I’d be interested to hear how you deal with the desire for length combined with the need for added width. I’m a tiny woman, but the genes conspired to give me mini-Barney-Rubble feet and “substantial” calves. If you’ve got a nice way of introducing the increases into a pattern you love, let us know.

  2. I haven’t learned to knit socks on 2 circulars yet, so that leaves me with DPN’s, but I like my metal one better that my bamboo. I also like toe up, figure 8 without the slip knot, and the short row no wrap heels. I just haven’t knit enough socks yet to figure out how to get my verigated yarn to match up the same for each sock! Drives me crazy. I like to work a pattern on the top of the foot and up into the cuff to break up the boredom. And I have to say that even though I’m impatient, and like to knit short socks, I like to wear longer ones. I also like to use Artyarns Supermerino.

  3. I love the Yarn Over short row method. It gives the look of wraps with out the (in my opinion) fiddly-ness of picking them up and knitting them in. Prisilla Gibons-Roberts has the best directions in Simple Socks, Plain and Fancy.
    I also like worsted weight boot socks, especially in Artyarns Supermerino.

  4. Me know not much about sockies – but I do know that I like that yarn that you used! My favorite yarns for socks are Opal, and Koigu. That’s the only thing I can contribute.
    And that socks I have made tend to scoot down on the person wearing them…so the next pair I make, I will have to look into solving this problem-o.
    Happy Knitting!

  5. I’m personally partial (in my limited sock experience) to a short row toe. It’s a bit of a hassel to pick up the original stitches from the provisional cast on, but no more so than any other toe method. And I’m with you on the toe up thing. It’s great to try on the sock as you go, then you just knit till you use up the yarn you have or reach the length you like.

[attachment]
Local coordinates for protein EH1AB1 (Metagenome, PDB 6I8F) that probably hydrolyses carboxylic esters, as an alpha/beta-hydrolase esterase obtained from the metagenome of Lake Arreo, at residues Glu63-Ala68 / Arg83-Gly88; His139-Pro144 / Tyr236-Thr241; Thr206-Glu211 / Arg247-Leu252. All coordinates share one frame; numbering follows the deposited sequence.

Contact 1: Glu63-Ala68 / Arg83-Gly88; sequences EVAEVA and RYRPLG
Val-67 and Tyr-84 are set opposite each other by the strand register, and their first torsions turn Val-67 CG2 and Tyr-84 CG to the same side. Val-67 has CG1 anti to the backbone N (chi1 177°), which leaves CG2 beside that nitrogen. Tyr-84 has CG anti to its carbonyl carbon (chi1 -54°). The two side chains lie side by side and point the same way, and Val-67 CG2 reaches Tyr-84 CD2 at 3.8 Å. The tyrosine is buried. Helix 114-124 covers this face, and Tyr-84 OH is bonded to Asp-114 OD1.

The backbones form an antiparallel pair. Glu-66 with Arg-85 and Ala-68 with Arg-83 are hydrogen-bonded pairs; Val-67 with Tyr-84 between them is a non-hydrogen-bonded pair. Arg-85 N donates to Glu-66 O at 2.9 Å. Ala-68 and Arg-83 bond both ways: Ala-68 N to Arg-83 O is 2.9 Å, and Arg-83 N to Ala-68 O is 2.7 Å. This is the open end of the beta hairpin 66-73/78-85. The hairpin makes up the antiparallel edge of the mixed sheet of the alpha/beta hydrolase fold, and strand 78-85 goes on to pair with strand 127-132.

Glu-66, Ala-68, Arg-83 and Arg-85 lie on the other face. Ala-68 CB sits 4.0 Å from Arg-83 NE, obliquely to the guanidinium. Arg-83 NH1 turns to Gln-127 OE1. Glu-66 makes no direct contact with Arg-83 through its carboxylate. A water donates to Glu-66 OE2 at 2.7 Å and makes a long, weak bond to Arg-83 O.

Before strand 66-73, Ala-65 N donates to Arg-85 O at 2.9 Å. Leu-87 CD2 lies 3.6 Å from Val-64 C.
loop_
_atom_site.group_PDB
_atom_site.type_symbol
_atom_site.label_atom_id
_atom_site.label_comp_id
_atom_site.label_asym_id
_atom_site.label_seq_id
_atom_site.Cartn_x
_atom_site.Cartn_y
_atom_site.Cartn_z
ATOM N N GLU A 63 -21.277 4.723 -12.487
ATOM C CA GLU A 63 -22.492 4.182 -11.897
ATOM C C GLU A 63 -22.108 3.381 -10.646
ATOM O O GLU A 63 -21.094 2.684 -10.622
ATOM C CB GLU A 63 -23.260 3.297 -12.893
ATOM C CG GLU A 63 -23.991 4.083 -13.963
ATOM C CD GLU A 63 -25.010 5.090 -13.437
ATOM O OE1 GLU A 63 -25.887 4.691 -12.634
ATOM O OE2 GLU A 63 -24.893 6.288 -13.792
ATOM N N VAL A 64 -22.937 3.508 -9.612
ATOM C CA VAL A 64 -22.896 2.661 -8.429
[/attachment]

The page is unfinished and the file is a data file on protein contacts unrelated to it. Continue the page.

I tend to prefer solid colored or self patterning yarns but am not so fond of variegated yarns. I think it offends my sensibilities that you can never make them a good match.
    I really don’t care for the magic loop or two circ method for circular knitting. I find it slows me down too much and I inevitably get wonky tension where the two circs meet. It’s probably more a matter of my inexperience than a flawed method, though.

  6. I’m finally really grasping short rows, so a short row heel is my current favorite. I usually do top down (when I’m not knitting sideways!) with a plain old paired decrease toe. Not sure why I prefer that to a short row toe, but I do. I use two circulars, either wood or bamboo as metal hurts my hands (bit of arthritis that I’ve had since my 20s). I have rather impressive calves, so none of my socks ever go above ankle length, unless they’re just long enough to fold down. I don’t like self patterning socks and pooling really bothers me, but I love handpainted yarns with a singular passion. Mostly I just love knitting socks!